Here are some of my current and past projects at MIT. For my earlier work, please see my Georgia Tech web page.

Kintinuous: Live Dense Mapping

Kintinuous provides live dense 3D mapping of extended environments using RGB-D sensors such as Microsoft's Kinect. Unlike the original KinectFusion algorithm, we are not restricted to a small volume by the available memory on the GPU. Instead, the volume moves through space along with the observer, and a triangular mesh is created for slices that leave the volume. We also combine ICP-based tracking with dense color information to achieve robust tracking in a large variety of environments. Kintinuous has mostly been implemented by Tom Whelan, a gifted GPU programmer and PhD student at the National University of Ireland Maynooth under the supervision of John McDonald. An initial publication has appeared in the RGB-D workshop at RSS 2012.

Building-Scale Lifelong Mapping

In recent work we created a map of our ten floor building, the Stata Center. We used stereo vision and odometry from our PR2 robot to create the map. Keeping the optimization efficient during long-term operation is a challenging problem that we approach using the reduced pose graph formulation by Hordur Johannsson. His animation below shows the map being created for a significant portion of the building, covering a cumulative 10 hours of operation during which the robot traveled 11 km through the building. An initial publication has appeared in the long-term operation workshop at RSS 2012.

iSAM2 and the Bayes Tree

Exploring the connection of sparse linear algebra and graphical models yielded new insights into the probabilistic interpretation of matrix factorization, formalized in the Bayes tree (WAFR10 paper). Based on this insight, we developed a novel incremental nonlinear optimization algorithm for sparse least-squares problems called iSAM2 (IJRR12 paper). Our newest development is an incremental version of Powell's dog leg method that provides guaranteed convergence (at least to a local minimum) and extends iSAM2 to non-Gaussian noise models (ICRA12 paper).

Ship Hull Inspection

We integrated localization and mapping with closed loop control of an autonomous underwater vehicle for in-water inspection of large ships. In addition to standard sensors of mobile robotics such as a ring laser gyro, our Hovering Autonomous Underwater Vehicle (HAUV) also includes a doppler velocity log (DVL) and an imaging sonar. This work is funded by the Office of Naval Research (ONR). This is joint work with Franz Hover in Ocean Engineering and Ryan Eustice at the University of Michigan, Ann Arbor, and involves several students: Hordur Johannsson, Brendan Englot and Ayoung Kim. Our IJRR journal submission just got accepted, more details soon. Further links can be found here.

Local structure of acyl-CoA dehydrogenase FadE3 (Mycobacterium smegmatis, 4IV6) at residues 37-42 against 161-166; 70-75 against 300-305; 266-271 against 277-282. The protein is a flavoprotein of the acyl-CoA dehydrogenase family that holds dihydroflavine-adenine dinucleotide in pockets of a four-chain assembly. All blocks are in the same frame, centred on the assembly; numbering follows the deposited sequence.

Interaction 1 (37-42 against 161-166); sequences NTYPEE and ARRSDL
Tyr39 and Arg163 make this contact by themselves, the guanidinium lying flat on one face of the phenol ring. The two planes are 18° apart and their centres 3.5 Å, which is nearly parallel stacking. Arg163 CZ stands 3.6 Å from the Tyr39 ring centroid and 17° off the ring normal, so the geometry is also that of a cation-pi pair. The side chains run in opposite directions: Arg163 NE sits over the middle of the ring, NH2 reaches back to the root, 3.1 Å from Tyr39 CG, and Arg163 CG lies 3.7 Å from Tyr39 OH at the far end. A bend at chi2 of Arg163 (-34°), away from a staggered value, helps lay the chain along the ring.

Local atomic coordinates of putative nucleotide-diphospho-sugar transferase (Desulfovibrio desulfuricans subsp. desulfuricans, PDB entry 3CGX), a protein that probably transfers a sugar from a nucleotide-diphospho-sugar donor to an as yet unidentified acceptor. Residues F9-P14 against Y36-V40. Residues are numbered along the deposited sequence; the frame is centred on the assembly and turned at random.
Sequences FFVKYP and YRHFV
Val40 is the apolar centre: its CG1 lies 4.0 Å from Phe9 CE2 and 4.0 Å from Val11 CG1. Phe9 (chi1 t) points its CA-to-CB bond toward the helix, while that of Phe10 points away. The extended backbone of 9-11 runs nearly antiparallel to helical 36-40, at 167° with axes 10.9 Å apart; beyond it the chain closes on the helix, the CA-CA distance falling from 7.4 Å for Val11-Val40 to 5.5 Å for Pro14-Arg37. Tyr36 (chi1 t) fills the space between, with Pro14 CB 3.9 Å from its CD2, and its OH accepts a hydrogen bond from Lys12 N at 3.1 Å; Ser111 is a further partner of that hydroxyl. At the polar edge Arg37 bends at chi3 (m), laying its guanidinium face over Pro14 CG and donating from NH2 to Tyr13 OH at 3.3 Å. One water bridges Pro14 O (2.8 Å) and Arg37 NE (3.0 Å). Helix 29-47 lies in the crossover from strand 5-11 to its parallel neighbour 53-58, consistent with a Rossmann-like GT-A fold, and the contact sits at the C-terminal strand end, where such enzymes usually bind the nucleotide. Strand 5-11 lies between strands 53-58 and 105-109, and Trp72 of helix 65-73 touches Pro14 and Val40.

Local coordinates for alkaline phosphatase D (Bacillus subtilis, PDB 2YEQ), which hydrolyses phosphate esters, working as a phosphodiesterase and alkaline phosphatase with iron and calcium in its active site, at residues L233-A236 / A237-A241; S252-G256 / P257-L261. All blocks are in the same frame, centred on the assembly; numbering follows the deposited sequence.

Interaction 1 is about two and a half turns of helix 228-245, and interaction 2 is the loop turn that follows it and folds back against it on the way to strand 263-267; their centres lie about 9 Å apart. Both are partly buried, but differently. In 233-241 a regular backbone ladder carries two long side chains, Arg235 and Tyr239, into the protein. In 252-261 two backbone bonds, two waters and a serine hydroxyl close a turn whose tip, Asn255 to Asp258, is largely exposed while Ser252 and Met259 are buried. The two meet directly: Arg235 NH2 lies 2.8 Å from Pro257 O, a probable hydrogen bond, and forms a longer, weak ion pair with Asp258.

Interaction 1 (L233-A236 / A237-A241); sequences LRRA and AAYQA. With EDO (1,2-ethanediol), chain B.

Visual SLAM

Multi-session visual mapping in large-scale environments using anchor nodes to connect multiple pose graphs (ECMR11 paper). One motivation is robustness to failures by restarting and eventually merging with the original map. A key component of the system is an improved appearance based loop closure technique. This is joint work with John McDonald at the National University of Ireland, Maynooth, and Jose Neira and Cesar Cadena at the University of Zaragoza, Spain.

All Source Positioning and Navigation (ASPN)

This is a joint project with Georgia Tech and Sarnoff/SRI International sponsored by DARPA. Its goal is to combine low latency filtering methods with the loop closing capabilities of current smoothing solutions to the SLAM problem. The Bayes tree has proven essential for the algorithmic development, and iSAM2 is also being used. Here are some initial publications on concurrent smoothing and filtering and on smoothing with IMUs.

Cooperative Mapping and Localization

We introduced the concept of anchor nodes for combining initially independent pose graphs of multiple robots upon pair-wise encounters. One application was the cooperative mapping of a large underground loading dock by a quadrotor and a ground robot. A paper with my student Been Kim appeared in ICRA 2010. The concept of anchor nodes has since found a range of applications, including for visual SLAM (see above).
Last updated: Nov 4, 2013